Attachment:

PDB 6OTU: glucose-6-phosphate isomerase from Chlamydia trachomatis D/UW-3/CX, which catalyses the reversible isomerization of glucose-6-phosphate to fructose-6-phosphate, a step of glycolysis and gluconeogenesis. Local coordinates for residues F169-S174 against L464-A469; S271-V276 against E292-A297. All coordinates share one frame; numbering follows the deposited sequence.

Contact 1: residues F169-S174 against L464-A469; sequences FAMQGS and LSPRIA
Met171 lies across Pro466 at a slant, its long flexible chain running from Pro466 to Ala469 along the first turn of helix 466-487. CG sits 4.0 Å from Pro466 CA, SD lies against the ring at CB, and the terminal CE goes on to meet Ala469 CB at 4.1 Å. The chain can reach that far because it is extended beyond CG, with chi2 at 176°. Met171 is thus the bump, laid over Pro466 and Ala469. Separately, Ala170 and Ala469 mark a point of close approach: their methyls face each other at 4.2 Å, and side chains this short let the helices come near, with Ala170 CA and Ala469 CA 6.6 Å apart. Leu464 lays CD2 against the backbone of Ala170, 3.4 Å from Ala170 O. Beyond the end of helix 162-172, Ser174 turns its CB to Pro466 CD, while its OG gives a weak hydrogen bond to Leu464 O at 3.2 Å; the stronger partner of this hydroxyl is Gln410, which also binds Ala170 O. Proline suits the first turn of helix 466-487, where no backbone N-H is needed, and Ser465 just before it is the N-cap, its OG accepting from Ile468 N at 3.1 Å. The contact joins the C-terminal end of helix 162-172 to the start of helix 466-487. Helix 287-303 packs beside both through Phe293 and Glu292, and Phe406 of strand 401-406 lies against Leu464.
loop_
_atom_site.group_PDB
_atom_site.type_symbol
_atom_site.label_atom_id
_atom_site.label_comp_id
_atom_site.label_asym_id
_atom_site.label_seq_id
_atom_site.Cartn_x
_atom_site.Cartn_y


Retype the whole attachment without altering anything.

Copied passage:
PDB 6OTU: glucose-6-phosphate isomerase from Chlamydia trachomatis D/UW-3/CX, which catalyses the reversible isomerization of glucose-6-phosphate to fructose-6-phosphate, a step of glycolysis and gluconeogenesis. Local coordinates for residues F169-S174 against L464-A469; S271-V276 against E292-A297. All coordinates share one frame; numbering follows the deposited sequence.

Contact 1: residues F169-S174 against L464-A469; sequences FAMQGS and LSPRIA
Met171 lies across Pro466 at a slant, its long flexible chain running from Pro466 to Ala469 along the first turn of helix 466-487. CG sits 4.0 Å from Pro466 CA, SD lies against the ring at CB, and the terminal CE goes on to meet Ala469 CB at 4.1 Å. The chain can reach that far because it is extended beyond CG, with chi2 at 176°. Met171 is thus the bump, laid over Pro466 and Ala469. Separately, Ala170 and Ala469 mark a point of close approach: their methyls face each other at 4.2 Å, and side chains this short let the helices come near, with Ala170 CA and Ala469 CA 6.6 Å apart. Leu464 lays CD2 against the backbone of Ala170, 3.4 Å from Ala170 O. Beyond the end of helix 162-172, Ser174 turns its CB to Pro466 CD, while its OG gives a weak hydrogen bond to Leu464 O at 3.2 Å; the stronger partner of this hydroxyl is Gln410, which also binds Ala170 O. Proline suits the first turn of helix 466-487, where no backbone N-H is needed, and Ser465 just before it is the N-cap, its OG accepting from Ile468 N at 3.1 Å. The contact joins the C-terminal end of helix 162-172 to the start of helix 466-487. Helix 287-303 packs beside both through Phe293 and Glu292, and Phe406 of strand 401-406 lies against Leu464.
loop_
_atom_site.group_PDB
_atom_site.type_symbol
_atom_site.label_atom_id
_atom_site.label_comp_id
_atom_site.label_asym_id
_atom_site.label_seq_id
_atom_site.Cartn_x
_atom_site.Cartn_y